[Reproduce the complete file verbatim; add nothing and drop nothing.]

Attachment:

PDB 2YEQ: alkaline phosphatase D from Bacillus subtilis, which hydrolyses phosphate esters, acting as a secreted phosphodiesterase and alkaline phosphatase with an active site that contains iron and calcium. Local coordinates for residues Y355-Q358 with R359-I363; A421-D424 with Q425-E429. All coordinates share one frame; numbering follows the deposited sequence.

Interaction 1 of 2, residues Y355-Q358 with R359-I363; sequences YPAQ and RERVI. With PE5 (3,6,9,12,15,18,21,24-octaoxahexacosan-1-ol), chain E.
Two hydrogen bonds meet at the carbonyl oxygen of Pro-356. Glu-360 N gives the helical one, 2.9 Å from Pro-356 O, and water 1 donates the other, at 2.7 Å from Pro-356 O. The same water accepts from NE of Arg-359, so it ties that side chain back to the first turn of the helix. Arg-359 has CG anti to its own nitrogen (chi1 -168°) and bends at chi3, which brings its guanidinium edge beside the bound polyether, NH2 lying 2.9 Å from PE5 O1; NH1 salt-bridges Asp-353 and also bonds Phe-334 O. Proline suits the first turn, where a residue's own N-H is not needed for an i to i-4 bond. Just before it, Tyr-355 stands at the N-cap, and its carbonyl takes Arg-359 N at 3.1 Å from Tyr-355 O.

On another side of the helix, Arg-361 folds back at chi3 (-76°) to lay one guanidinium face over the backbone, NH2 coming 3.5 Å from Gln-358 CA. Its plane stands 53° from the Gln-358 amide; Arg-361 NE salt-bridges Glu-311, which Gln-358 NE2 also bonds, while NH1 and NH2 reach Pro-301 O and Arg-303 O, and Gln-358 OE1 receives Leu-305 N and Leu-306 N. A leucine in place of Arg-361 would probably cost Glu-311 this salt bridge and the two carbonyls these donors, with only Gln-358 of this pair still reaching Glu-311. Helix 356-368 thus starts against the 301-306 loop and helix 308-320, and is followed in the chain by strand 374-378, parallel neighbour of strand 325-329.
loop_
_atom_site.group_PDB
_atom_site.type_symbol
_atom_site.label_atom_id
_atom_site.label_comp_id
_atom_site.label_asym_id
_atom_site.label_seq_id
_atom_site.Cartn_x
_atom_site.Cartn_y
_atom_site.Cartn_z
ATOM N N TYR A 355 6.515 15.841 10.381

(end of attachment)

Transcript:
PDB 2YEQ: alkaline phosphatase D from Bacillus subtilis, which hydrolyses phosphate esters, acting as a secreted phosphodiesterase and alkaline phosphatase with an active site that contains iron and calcium. Local coordinates for residues Y355-Q358 with R359-I363; A421-D424 with Q425-E429. All coordinates share one frame; numbering follows the deposited sequence.

Interaction 1 of 2, residues Y355-Q358 with R359-I363; sequences YPAQ and RERVI. With PE5 (3,6,9,12,15,18,21,24-octaoxahexacosan-1-ol), chain E.
Two hydrogen bonds meet at the carbonyl oxygen of Pro-356. Glu-360 N gives the helical one, 2.9 Å from Pro-356 O, and water 1 donates the other, at 2.7 Å from Pro-356 O. The same water accepts from NE of Arg-359, so it ties that side chain back to the first turn of the helix. Arg-359 has CG anti to its own nitrogen (chi1 -168°) and bends at chi3, which brings its guanidinium edge beside the bound polyether, NH2 lying 2.9 Å from PE5 O1; NH1 salt-bridges Asp-353 and also bonds Phe-334 O. Proline suits the first turn, where a residue's own N-H is not needed for an i to i-4 bond. Just before it, Tyr-355 stands at the N-cap, and its carbonyl takes Arg-359 N at 3.1 Å from Tyr-355 O.

On another side of the helix, Arg-361 folds back at chi3 (-76°) to lay one guanidinium face over the backbone, NH2 coming 3.5 Å from Gln-358 CA. Its plane stands 53° from the Gln-358 amide; Arg-361 NE salt-bridges Glu-311, which Gln-358 NE2 also bonds, while NH1 and NH2 reach Pro-301 O and Arg-303 O, and Gln-358 OE1 receives Leu-305 N and Leu-306 N. A leucine in place of Arg-361 would probably cost Glu-311 this salt bridge and the two carbonyls these donors, with only Gln-358 of this pair still reaching Glu-311. Helix 356-368 thus starts against the 301-306 loop and helix 308-320, and is followed in the chain by strand 374-378, parallel neighbour of strand 325-329.
loop_
_atom_site.group_PDB
_atom_site.type_symbol
_atom_site.label_atom_id
_atom_site.label_comp_id
_atom_site.label_asym_id
_atom_site.label_seq_id
_atom_site.Cartn_x
_atom_site.Cartn_y
_atom_site.Cartn_z
ATOM N N TYR A 355 6.515 15.841 10.381